In an age of tablets, smartphones, and hundreds of television channels, it can be difficult to encourage kids to tear their eyes away from the screen and pick up a book. Despite the benefits of technology, it’s just as important now to read books as it ever was.

Rather than allowing a child to passively watch as stories, ideas, and visuals are presented to her via websites and television, reading is active; a reader uses the information on the page to construct her own worlds, and must decipher themes, analyze characters, and pick apart story arcs on her own. These skills are highly important, if not mandatory, in school settings and the real world – after all, how will your child come up with great startup ideas without being able to research the industry?

It can’t all be done by teachers or government initiatives like Progress for Maine – a lot of this encouragement needs to come from parents.

Here are a few tips for encouraging your child to enjoy reading:

1. Establish reading as leisure.

68% of America’s fourth graders do not read at a proficient level. A significant contributor to this is the fact that all too often, kids see reading as something to be tolerated, not enjoyed. They come to associate it with work, when it should be associated with recreation and pleasure.

A great way to establish reading as a fun leisure activity is to model it yourself. Instead of turning on the television or surfing the Internet during your down time, pick up a novel (or newspaper, or biography). Let your child see you reading as a way to relax, and she is more likely to do so herself. Make family trips to the library a regular, fun event—help your child pick out books, pick some out for yourself, and wrap up the day with something like a trip to the ice cream shop or the park to sweeten the deal.

Most importantly, never use reading as a punishment. You can’t force a kid to enjoy books, and trying to do so when he has misbehaved is a surefire way to make sure he never will enjoy them. By endorsing reading as a way to enjoy oneself, your child is more likely to pick up a book on his own time, without prompting or nagging from you.

2. Choose books based on your child’s interests.

The more types of reading materials there are in the home, the higher students are in reading proficiency. A kid doesn’t need to dive into the classics in order to become a skilled, active reader. Handing her heavy tomes by Dickens and Tolstoy are likely to turn her off, because she cannot connect with the stories on a personal level.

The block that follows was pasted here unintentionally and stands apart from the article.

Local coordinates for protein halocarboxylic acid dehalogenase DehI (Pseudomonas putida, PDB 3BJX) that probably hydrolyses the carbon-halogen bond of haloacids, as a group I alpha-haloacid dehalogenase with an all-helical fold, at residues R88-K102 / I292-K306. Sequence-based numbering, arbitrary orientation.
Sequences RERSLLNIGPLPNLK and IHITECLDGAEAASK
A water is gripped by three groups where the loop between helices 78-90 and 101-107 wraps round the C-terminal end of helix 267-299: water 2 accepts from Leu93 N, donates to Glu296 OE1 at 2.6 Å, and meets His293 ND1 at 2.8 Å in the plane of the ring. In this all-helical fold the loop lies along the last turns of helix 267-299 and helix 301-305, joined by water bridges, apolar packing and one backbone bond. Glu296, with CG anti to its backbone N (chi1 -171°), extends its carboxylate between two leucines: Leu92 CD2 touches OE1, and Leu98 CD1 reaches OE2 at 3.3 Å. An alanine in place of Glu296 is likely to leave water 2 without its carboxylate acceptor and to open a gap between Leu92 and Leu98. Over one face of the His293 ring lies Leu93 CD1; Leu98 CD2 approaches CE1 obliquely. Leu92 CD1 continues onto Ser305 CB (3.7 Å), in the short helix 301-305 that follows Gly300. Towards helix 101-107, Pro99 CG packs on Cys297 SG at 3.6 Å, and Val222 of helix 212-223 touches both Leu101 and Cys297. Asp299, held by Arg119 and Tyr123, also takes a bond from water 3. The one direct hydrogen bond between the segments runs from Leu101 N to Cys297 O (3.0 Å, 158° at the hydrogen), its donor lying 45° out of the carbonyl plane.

Before giving your child more challenging texts, encourage him to find books that coincide with his interests. Stories about sports, biographies about personal heroes, encyclopedias about the types of artillery used during World War II—nearly all types of texts can capture your burgeoning reader’s interest. Let him get comfortable with pieces he can relate to before having him pick up Austen.

3. Cater to short attention spans.

Regular readers have longer attention spans, better ability to process and comprehend information, and display more vibrant imaginations than non-readers. However, many students struggle with reading because they find it difficult to pay attention for long periods of time. Following a single plot line or character arc for hundreds of pages can prove daunting for beginning and even intermediate readers.

You do not necessarily have to provide shorter books to deal with this issue; you can work with a short attention span by providing your child texts that move more quickly. Collections of poems or short stories are a great start, for they provide fully developed pieces in relatively quick bursts. Many teachers have also found success by encouraging children to read books of monologues that are typically used by actors. In just one or two pages, the reader gets a complete persona to decipher—and still has to use his imagination to fill in the blanks.

After your child gets comfortable with short texts, you can start increasing the length of the texts. Move from monologues to short stories, from short stories to novellas, from novellas to novels. Soon, she will be able to keep her focus for longer periods of time.

In our current, tech-saturated world, it is more important than ever to establish regular reading habits in our children. By making reading a fun, normalized routine, parents can help facilitate the educational success of the next generation of leaders.

What do you do to get your child to read more?

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